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How To/Pro-Tips

String Up A Deer

How can you tell which path in a network of deer trails is the "hottest?" Which trails are used by bucks? Sewing thread can help you find out. From basic ground sign, pick out well-used trail segments and intersections near a good stand site. Next, tie lightweight brown or black cotton sewing thread across the trails. The thread must be very lightweight and tied securely and tautly so that a passing deer can snap the string easily (and so no passing human will be injured). Always use biodegradable cotton, never monofilament. Most deer are about 3 1/2 feet tall at the shoulder. To check for general deer traffic, tie the string about three feet high. To check out buck traffic, tie a strand "antler" high at about four feet. Use this strategy on deer trails on private land where you have permission to hunt. Do not "string up" public land open to public outdoor recreation and never tie strings where bikes or ATVs are used.

Luck Favors The Well-Informed

Scouting is nothing more than gathering good information that helps us make good hunting decisions. Making good decisions about the best places to hunt is much easier when you have the facts.

A key component in scouting and hunting whitetails is understanding the lay of the land. You can scout much smarter and save a lot of effort and time if you have a good overview of your hunting area. Topographic maps and aerial photos are a great first step toward smart scouting.

Both maps and photos can help you identify key terrain features that translate into the locations of travel corridors, bottlenecks, funnels, bedding areas, sanctuary areas and even food sources. A buck knows his ground intimately and so should you. Topographic maps and aerial photos may give you that "missing link" of information, often invisible on the ground, that ties key terrain features together for your quarry.

Topographic maps and aerial photos are available from the U.S. Geological Survey. Call 1-800-USA-MAPS.

Respect Your Stand

For most deer hunters, both archers and gun hunters, treestands provide a great tactical advantage. But, they must be treated with respect.

Inspect your stands before the season. Replace lost or corroded parts and make sure that the stand is as functional when it was brand new. (Other than adding manufacturer-approved accessories, never modify a commercial stand.)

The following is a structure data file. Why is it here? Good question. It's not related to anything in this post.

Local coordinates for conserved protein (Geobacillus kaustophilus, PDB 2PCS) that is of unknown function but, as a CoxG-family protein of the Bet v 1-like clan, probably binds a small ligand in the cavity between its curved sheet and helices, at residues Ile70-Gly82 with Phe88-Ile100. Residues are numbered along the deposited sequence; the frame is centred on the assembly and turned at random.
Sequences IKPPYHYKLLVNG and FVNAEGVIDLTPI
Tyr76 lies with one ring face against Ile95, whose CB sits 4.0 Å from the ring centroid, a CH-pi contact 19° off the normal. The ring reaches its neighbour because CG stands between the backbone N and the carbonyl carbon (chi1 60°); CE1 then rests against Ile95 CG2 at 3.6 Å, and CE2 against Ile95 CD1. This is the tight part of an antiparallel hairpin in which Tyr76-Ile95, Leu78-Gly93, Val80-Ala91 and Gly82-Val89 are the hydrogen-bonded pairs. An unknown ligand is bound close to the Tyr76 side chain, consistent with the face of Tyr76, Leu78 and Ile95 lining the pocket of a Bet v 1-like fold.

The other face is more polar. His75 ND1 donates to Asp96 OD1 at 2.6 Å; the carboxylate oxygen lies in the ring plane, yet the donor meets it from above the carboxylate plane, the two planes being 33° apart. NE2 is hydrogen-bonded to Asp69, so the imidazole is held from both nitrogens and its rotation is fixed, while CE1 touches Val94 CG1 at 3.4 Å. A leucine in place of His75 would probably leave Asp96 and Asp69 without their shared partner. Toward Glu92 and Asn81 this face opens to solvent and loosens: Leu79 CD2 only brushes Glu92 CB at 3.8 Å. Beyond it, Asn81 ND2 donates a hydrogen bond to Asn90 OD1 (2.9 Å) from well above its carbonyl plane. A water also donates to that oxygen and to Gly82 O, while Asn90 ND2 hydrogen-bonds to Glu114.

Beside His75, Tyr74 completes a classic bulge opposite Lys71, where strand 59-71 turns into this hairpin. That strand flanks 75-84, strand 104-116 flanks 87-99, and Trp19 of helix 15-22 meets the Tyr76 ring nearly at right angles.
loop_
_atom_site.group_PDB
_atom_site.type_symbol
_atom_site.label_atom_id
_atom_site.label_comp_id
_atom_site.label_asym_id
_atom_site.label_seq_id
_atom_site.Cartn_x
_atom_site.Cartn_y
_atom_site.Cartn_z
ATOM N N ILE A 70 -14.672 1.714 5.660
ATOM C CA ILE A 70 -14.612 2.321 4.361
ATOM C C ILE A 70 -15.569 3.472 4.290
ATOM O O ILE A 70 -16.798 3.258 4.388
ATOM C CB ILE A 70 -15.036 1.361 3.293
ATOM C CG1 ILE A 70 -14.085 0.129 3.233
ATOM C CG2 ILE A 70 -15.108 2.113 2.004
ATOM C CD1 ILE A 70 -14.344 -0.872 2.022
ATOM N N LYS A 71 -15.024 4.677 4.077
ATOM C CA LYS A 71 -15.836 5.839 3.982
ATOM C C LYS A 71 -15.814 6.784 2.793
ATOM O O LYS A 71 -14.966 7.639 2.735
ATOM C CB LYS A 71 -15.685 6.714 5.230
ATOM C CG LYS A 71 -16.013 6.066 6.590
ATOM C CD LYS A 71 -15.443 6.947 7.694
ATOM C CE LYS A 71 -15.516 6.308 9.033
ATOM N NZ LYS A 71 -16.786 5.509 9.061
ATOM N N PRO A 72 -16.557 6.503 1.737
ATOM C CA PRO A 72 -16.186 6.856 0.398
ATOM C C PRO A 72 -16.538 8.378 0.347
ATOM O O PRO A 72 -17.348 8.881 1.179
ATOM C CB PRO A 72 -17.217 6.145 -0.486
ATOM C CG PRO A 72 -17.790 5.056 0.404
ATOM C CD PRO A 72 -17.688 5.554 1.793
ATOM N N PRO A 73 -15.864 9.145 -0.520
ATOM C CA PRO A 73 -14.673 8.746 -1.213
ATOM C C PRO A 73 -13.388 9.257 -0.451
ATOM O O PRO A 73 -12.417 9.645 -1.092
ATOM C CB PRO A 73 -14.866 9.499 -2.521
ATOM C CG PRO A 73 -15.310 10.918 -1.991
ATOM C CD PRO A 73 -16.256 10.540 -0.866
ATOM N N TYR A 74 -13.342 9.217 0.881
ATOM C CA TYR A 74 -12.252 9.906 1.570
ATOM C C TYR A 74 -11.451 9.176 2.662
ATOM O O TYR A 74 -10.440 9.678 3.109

With permanent stands, check for rotten wood and natural loosening of the stand caused by the wind. Never climb into an old stand you find in the woods.

Whenever you are in an elevated stand, wear a properly adjusted safety belt. Wear the belt while climbing as well and properly "tie off" before shifting or settling into hunting position.

Climbing stands require agility and practice. Practice climbing with your stand, particularly a new type, before the season opens.

Do not climb when fatigued or on medication that makes you drowsy. Always make your stand positions known to others and leave word when you expect to be back.

How High Is Up?

These days, whitetail deer do look up. Back in the old days, the treestand was the "magic bullet" and it didn't have to be very high to be magic.

It is uncomfortable to the deer to look up. The deer's neck is more rigid than ours and its eyes are situated to detect ground-based predators. Deer have excellent binocular (two-eye) and monocular vision with one eye working. This greatly increases lateral (side to side) visual range.

It takes special effort for the deer to look up; however, in highly pressured hunting situations, they definitely make the effort. When deer get this wary, the deer hunter only has a couple of options. Seek a new, less heavily hunted area or go higher up the tree.

Getting farther up, say 20 feet or more, re-establishes your aerial advantage over the deer. However, it also increases your risk. If you go to great heights while deer hunting use solid climbing gear and stable stands, and always wear a safety belt.

The Perfect Deer Rifle

This is one of the oldest arguments in deer hunting. It remains so because many centerfire calibers are effective under certain circumstances. In terms of raw power, assuming proper expanding bullets and decent shooting skills, a "standard" of 1,000 to 1,200 ft. lbs. of energy delivered at target is considered minimum for deer hunting. Ammo company ballistic tables tell you the .30/30 is great at 100 yards and suspect beyond 200. The .30/30 falls short in trajectory as well. Cartridges need more than 2,500 fps of velocity to reach targets beyond 200 yards without excessive "holdover." Bullet weight helps "carry" velocity, energy and momentum farther. Bullets weighing in on the light end of the deer bullet scale might perform O.K. at short ranges, but may not do the job at long distances. If all your deer shooting is at ranges under 150 yards, there are many "perfect" deer cartridges. If you expect to shoot over 200 yards, the "perfect" deer rifle is probably a high-velocity number.

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